Streets become deserted and businesses close as a result. Thousands of indigenous people from all around Ecuador advance on a worn-out and militarized Quito, ready to stay until Guillermo Lasso’s administration caves in to their demands or is overthrown.
Since the 11-day-old protests over the cost of living hike, all attempts at dialogue have been unsuccessful. At least three people have already died and other people have been detained as a result of clashes between demonstrators and police personnel in various places.
The protesters, who are housed in two institutions, acquire strength at night, and before noon, they disperse in groups. They hold whipalas, the multicolored flag of the Andean aboriginal peoples, along with poles, homemade shields, and other items.
Red ponchos stand out among the angry columns. They leave behind barricades made of burned tires and logs as well as open-air bonfires. North of the city, a section starts to become paralyzed.
“It can last a month or two months. War will break out, but in the meantime, we’ll battle until “Mara Vega, a 47-year-old survivor who works a variety of professions, cries out, “Remove the president!”
They alter their path when the combined army and police force stops moving. Metal barricades have been erected to block the presidential office’s entrances. Pickets in uniform and razor wires.
The insurrection, in the opinion of President Lasso, a former conservative banker who has been in office for a year. After three presidents abruptly left office between 1997 and 2005 due to popular pressure, the nation gained a reputation for being incompetently run.
However, neither the military presence nor the curfew or the abuse from paralyzed people can stop them. Undercover protesters oppose the emergency declaration, which the government imposed after removing the troops from their barracks in an effort to regain control.
“They are armed. How will you make the comparison between a weapon and a stick or a stone? They are unable to treat us equally “AFP was told by Luzmila Zamora, 51.
The indigenous people left their rural areas 11 days ago, but they didn’t get to Quito until Monday. They all had the same issue: the exorbitant expense of living. In addition to other measures to mitigate the increase in the family basket, they want the government to enact a decrease in fuel prices.
According to Zamora, “We want a government that works for the people, for all of Ecuador, not only for the upper elite.”
The Confederation of Indigenous Nationalities of Ecuador is leading the demonstrations, which have already resulted in three fatalities and several injuries among demonstrators and security personnel (Conaie).
The organization’s leader, Leonidas Iza, makes an appearance in the crowd using a megaphone to reiterate his desire to engage in a conditioned discourse, but only after questioning Lasso.
Do we have solutions, comrades? he inquires. Around him, hundreds of native people exclaim “Nooo!”
A 40-year-old evangelical preacher named Marco Vinicio Morales questions how a nation “with large-scale oil, gold, and silver production” is afflicted by “the high expense of life” at another point in the protest. Lasso will therefore “dig the grave and must be removed if there is no answer,” he says.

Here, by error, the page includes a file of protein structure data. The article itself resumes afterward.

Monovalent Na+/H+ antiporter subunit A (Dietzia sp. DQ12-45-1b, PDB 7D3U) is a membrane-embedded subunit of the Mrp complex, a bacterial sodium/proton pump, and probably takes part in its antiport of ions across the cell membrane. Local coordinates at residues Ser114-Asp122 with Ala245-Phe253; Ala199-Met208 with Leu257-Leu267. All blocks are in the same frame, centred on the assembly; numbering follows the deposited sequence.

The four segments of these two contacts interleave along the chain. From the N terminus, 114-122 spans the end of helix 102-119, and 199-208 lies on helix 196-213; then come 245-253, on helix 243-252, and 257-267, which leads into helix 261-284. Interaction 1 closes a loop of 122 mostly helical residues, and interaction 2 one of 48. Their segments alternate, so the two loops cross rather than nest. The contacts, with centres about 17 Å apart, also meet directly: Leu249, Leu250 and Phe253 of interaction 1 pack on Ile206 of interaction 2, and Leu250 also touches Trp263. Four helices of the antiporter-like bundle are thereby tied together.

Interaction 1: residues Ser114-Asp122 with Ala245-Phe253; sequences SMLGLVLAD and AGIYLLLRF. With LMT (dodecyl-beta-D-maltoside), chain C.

Conaie proposes a price control scheme to combat speculation and the weak food market in addition to a one-year prohibition on bank loans and the fuel issue.
The indigenous Zamora summarizes, “Chemical prices are so exorbitant that farmers have to work at a loss.”
The list of claims is expanded with new ones including increased funding for health and education.
However, the mobilization also has an impact on Quito’s employees and business owners, who are working to recover from the devastating pandemic-related disaster.
In 2019, the indigenous population pushed further into Quito, forcing the government to back out of a deal with the IMF that effectively ended gasoline subsidies for millionaires.
After almost two weeks, they succeeded in their mission, but not without leaving the middle and upper classes with bitterness in their wake. Racism, which had been buried for a while, reemerged with a vengeance.
Then, across the nation, there were 1000 injured protesters and 11 fatalities.
Some moments are replayed three years later. blocked streets, guarded entrances, shut-down businesses, and a divided city.
Chef Efrén Carrión, 42, is already suffering the effects. From Monday through Friday, they sold 120 lunches per day; today, they only sell 10 to 25.
He regrets that “clients run away without paying” as a result of the tear gas. The finest revolution, he says, is one in which people cooperate to find a solution and engage in discourse.
Downtown buildings were deserted due to the protests. “If there are no hearings, they are not required to pay. Hearings have been suspended. They have scared off customers “asserts attorney Hugo Castro (55).
Native Americans are aware of the discomfort they create. Diana Segovia, a 32-year-old itinerant garment vendor, says, “They criticize us, they tell us we are lazy, that we let them work, but they don’t have needs, they don’t understand.”
Without knowing how long it will take to put out, Quito’s unrest fire continues to burn.